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Paternity Testing

Paternity Testing

From the Anna Nicole Smith saga to less famous cases, the subject of paternity testing has been in the news a lot lately. While most of us understand the concept behind such tests, few of us have taken the time to learn more about this important subject?

What is Paternity Testing?

In its simplest terms, a paternity test is a DNA analysis which is designed to determine whether a particular man is the father of a particular child.

Why Would an Individual Need a Paternity Test?

There are many reasons why a individual would want or need a paternity test. The reasons for obtaining such a test are as varied as the individual circumstances, but some of the most common reasons include:

  • To establish paternity for financial reasons, such as child support or government aid applications.
  • In cases where infidelity on the part of a spouse is suspected and the parentage of the child is in doubt.
  • The court may order such a test to establish parentage for financial or legal reasons.
  • Paternity tests are sometimes ordered in the case of a pregnancy resulting from rape, statutory rape or other crimes.
  • A paternity test can be used to determine inheritance and other rights.
How is a Paternity Test Conducted?

Compared to many other medical tests, the collection process for a paternity test is quite simple and quite painless. The most common method is to take a swab of the cells inside the cheek. This collection method is quite effective, since the cells containing the DNA that will be tested are found throughout the body.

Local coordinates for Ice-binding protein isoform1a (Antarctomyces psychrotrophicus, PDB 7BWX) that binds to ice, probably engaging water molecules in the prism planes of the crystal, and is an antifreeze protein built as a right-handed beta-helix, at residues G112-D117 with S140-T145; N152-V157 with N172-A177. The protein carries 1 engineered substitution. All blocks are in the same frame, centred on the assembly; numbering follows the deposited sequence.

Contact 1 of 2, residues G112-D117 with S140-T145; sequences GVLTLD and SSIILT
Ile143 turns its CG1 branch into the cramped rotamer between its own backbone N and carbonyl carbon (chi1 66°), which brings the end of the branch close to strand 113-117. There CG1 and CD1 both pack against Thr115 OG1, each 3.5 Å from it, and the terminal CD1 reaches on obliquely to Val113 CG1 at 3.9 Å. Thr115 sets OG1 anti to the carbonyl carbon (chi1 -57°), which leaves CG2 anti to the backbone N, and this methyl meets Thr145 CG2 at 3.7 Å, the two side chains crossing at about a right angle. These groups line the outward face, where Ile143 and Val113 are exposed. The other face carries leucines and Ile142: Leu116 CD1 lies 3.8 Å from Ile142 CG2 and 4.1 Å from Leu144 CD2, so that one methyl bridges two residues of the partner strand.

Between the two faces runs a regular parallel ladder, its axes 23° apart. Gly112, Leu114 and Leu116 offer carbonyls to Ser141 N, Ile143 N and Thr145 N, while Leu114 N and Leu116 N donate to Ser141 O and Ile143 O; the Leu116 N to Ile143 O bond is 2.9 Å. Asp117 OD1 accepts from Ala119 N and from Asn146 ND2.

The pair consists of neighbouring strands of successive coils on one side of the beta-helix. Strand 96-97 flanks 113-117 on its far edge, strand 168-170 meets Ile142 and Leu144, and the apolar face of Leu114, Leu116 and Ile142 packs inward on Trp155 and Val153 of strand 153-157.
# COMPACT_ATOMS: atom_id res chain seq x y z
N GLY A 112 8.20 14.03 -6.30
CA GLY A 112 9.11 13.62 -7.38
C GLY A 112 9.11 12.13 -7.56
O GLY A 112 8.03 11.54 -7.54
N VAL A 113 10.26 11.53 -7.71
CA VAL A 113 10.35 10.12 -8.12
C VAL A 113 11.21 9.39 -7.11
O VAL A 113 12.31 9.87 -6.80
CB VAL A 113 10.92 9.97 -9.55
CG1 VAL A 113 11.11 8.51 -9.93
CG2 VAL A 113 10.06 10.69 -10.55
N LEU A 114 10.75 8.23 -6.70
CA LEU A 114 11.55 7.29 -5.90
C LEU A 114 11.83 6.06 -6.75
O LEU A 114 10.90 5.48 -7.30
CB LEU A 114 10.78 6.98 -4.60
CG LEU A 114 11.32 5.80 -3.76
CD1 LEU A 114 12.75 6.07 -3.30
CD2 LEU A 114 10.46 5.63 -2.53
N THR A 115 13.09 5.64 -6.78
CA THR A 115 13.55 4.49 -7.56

After the swabbing is completed, the swabs are placed in a container for testing. The testing can take place either in a local laboratory or through a mail order facility. In the case of court ordered testing the court will typically determine which laboratory is to be used.

What Happens in the Lab?

After the samples are received at the laboratory, the testing can begin. In order to have a valid test the DNA of the mother, the child and the alleged father or fathers must be present.

The most common method used to determine paternity is known as the polymerase chain reaction, or PCR, test. In this test, the pure DNA is isolated from the sample by removing the proteins and other materials found within the cells.

After the pure DNA has been isolated, the laboratory will examine the specific locations, or loci, of each sample. Every individual carries two copies of each chromosome, and will therefore have two readings for each of the loci being tested. After the testing has been completed, the loci readings for parent and alleged father are carefully compared.

In order to establish paternity one of the child’s numbers must match that of his or her mother, while the other number will match that of the true father.

If the numbers are a match, the next step is to perform the paternity index calculation. This is a calculation of how frequently the same match occurs in a particular population. This in turn represents the likelihood that the subject of the test is the true biological father based on the results of the test. Most laboratories will test several loci in order to establish paternity; the more loci tested the greater the accuracy. When looking for a laboratory expert recommend seeking one that tests at least 16 different loci in their paternity tests.

It is important to choose a laboratory that can provide a 99.99% probability that the subject is the father in the event of a positive test. Not only will this result be more likely to stand up in court, but it will provide much needed piece of mind and protection against false positives.

Peter Van Aulen has over 25 years’ experience in the areas of paternity, child custody, divorce, and family law. He is certified by the New Jersey Supreme Court as a Matrimonial Attorney. Not only he has over twenty-five (25) years of practice experience he teaches continuing legal education seminars to lawyers in areas of divorce and family law. If you have a question concerning paternity, call the Law Offices of Peter Van Aulen at (201) 845-7400 for initial consultation.

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